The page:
Nigeria is exiting recession but economy remains vulnerable: IMF

ABUJA – Nigeria is exiting recession but its economy remains vulnerable, the International Monetary Fund (IMF) said on Friday, after conducting a review of Africa’s largest economy.

The regional power climbed out of its first recession in a quarter of a century in the second quarter, but economic growth remains sluggish. That has contributed to a cycle of poverty that drives Nigeria’s yawning wealth inequality as well as social unrest.

“Overall growth is slowly picking up but recovery remains challenging,” the IMF said in a statement about the review.

Macroeconomic and structural reforms remain urgent to contain any vulnerability, it said.

“In the absence of new policies, the near-term outlook remains challenging,” the IMF said.

The IMF made broadly similar statements earlier this year, a sign that little progress had been made.

The administration of President Muhammadu Buhari, who campaigned on vows to fix Nigeria’s economy, has struggled to follow through with plans to reduce the country’s dependence on oil.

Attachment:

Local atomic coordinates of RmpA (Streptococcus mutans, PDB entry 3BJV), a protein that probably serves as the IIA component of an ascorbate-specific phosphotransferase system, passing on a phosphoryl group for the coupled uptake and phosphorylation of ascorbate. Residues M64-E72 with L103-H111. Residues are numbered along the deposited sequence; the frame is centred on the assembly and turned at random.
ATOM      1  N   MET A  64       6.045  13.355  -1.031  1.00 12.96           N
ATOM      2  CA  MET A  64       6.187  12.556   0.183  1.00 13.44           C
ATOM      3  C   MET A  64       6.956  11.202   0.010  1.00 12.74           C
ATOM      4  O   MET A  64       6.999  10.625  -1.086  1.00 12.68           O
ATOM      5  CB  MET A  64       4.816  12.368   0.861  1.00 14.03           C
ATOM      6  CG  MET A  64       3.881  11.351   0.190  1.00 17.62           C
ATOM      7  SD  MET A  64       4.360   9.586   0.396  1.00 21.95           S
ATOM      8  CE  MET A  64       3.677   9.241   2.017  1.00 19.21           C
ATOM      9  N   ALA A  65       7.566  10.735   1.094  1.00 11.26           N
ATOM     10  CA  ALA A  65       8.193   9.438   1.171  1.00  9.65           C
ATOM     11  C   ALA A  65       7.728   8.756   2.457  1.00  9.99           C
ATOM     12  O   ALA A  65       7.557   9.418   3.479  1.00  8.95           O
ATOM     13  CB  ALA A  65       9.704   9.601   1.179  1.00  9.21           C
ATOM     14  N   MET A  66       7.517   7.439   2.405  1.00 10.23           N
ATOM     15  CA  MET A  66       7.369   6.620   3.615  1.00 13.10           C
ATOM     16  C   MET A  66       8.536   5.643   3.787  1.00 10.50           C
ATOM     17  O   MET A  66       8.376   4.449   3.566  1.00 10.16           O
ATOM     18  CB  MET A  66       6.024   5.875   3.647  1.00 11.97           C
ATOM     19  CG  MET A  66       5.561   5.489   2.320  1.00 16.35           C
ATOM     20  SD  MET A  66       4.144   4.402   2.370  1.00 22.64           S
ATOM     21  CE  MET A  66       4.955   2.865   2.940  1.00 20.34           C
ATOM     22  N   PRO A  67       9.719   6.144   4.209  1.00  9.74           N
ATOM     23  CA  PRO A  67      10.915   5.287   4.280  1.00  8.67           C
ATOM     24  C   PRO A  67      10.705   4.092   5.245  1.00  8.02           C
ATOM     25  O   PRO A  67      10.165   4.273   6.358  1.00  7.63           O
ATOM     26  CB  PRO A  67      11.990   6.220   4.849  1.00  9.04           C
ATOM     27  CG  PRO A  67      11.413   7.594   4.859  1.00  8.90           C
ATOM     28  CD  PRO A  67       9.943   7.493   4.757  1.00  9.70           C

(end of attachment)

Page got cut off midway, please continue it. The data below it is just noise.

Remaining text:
Much of Nigeria’s recovery since the second quarter has been driven by crude production, which accounts for roughly two-thirds of government revenues, despite the government’s assertions they are investing in infrastructure and key industries such as agriculture to drive employment and boost growth.

“Growth is expected to continue to pick up in 2018 to 2.1 percent, helped by the full year impact of greater availability of foreign exchange and higher oil production, but to stay relatively flat in the medium term,” said the IMF.

Low oil prices, security issues and a lack of policy all threaten the country’s economic recovery, the lender said.

The naira’s exchange rate, still controlled by the government and central bank, remains a bugbear after more than a year of efforts to convince the administration to liberalise the currency.

“Moving toward a unified and market-based exchange rate as soon as possible while continuing to strengthen external buffers would be necessary to increase confidence and reduce potential risks from capital flow reversals,” said the IMF.

Earlier on Friday, Nigeria’s stats office said that four in every ten members of the country’s workforce were unemployed or underemployed at the end of September.

Reporting by Paul Carsten; Editing by Alison Williams

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